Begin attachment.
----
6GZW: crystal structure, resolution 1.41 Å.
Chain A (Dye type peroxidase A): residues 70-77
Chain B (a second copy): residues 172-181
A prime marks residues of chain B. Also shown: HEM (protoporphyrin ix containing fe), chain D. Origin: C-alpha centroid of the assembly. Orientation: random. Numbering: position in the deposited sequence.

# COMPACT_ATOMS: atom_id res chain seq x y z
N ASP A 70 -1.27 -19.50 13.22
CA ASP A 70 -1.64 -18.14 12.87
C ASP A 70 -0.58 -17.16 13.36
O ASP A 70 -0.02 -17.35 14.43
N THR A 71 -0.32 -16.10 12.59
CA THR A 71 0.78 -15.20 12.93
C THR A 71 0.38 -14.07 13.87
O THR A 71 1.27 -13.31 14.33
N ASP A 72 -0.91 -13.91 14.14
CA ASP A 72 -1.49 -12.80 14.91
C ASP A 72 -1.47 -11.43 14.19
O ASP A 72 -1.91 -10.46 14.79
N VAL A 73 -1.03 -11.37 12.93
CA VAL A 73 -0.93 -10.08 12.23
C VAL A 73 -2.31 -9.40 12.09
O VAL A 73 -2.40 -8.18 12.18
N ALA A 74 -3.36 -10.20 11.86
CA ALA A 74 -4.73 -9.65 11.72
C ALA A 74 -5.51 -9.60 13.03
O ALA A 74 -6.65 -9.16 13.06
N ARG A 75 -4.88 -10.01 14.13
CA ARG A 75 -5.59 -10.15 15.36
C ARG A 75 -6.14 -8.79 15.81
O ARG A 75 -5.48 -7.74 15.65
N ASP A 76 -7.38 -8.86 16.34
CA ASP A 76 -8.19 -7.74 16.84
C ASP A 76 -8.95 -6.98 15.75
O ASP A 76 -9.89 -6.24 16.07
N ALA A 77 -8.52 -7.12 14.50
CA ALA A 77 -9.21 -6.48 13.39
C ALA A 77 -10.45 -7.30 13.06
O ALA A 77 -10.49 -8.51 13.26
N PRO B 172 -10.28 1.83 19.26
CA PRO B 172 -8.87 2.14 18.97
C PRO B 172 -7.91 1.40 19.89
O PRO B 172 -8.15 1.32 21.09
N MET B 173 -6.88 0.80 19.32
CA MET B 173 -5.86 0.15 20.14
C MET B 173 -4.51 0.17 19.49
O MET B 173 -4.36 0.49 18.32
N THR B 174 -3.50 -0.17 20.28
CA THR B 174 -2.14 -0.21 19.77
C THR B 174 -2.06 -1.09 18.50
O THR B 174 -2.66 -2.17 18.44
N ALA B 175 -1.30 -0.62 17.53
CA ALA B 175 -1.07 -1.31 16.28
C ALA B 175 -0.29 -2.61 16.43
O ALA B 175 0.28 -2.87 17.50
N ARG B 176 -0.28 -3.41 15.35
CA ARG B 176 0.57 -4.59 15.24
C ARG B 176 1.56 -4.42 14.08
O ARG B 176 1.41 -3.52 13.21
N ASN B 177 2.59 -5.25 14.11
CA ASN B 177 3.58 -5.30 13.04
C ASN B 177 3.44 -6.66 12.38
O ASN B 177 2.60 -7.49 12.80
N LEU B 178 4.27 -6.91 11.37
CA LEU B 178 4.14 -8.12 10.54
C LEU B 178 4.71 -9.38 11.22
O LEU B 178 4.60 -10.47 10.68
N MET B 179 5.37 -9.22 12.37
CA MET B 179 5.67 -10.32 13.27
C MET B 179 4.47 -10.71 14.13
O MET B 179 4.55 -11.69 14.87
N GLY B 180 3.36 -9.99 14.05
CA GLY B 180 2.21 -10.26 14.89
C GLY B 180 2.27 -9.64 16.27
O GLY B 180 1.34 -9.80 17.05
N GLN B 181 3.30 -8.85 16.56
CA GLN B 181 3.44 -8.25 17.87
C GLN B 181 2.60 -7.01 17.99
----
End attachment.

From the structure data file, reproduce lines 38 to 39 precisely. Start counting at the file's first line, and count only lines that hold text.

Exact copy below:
N PRO B 172 -10.28 1.83 19.26
CA PRO B 172 -8.87 2.14 18.97